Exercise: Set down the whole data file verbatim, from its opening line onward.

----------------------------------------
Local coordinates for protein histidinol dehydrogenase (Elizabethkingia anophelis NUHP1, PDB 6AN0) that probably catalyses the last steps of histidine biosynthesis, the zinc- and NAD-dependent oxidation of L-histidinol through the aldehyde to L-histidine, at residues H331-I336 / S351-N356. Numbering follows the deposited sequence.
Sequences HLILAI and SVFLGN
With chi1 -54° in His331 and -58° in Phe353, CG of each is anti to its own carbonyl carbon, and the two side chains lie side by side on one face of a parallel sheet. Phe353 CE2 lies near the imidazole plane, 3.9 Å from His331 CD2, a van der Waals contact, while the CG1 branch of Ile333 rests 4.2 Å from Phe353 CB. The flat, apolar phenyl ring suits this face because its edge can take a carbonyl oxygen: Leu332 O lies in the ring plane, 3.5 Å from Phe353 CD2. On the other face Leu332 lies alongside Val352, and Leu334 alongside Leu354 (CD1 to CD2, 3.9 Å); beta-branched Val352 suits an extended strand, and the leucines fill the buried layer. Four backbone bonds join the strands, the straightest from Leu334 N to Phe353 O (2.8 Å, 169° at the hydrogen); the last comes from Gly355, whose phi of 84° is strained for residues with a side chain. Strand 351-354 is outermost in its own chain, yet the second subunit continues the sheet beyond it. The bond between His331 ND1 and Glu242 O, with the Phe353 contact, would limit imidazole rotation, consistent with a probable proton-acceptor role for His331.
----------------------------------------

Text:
Local coordinates for protein histidinol dehydrogenase (Elizabethkingia anophelis NUHP1, PDB 6AN0) that probably catalyses the last steps of histidine biosynthesis, the zinc- and NAD-dependent oxidation of L-histidinol through the aldehyde to L-histidine, at residues H331-I336 / S351-N356. Numbering follows the deposited sequence.
Sequences HLILAI and SVFLGN
With chi1 -54° in His331 and -58° in Phe353, CG of each is anti to its own carbonyl carbon, and the two side chains lie side by side on one face of a parallel sheet. Phe353 CE2 lies near the imidazole plane, 3.9 Å from His331 CD2, a van der Waals contact, while the CG1 branch of Ile333 rests 4.2 Å from Phe353 CB. The flat, apolar phenyl ring suits this face because its edge can take a carbonyl oxygen: Leu332 O lies in the ring plane, 3.5 Å from Phe353 CD2. On the other face Leu332 lies alongside Val352, and Leu334 alongside Leu354 (CD1 to CD2, 3.9 Å); beta-branched Val352 suits an extended strand, and the leucines fill the buried layer. Four backbone bonds join the strands, the straightest from Leu334 N to Phe353 O (2.8 Å, 169° at the hydrogen); the last comes from Gly355, whose phi of 84° is strained for residues with a side chain. Strand 351-354 is outermost in its own chain, yet the second subunit continues the sheet beyond it. The bond between His331 ND1 and Glu242 O, with the Phe353 contact, would limit imidazole rotation, consistent with a probable proton-acceptor role for His331.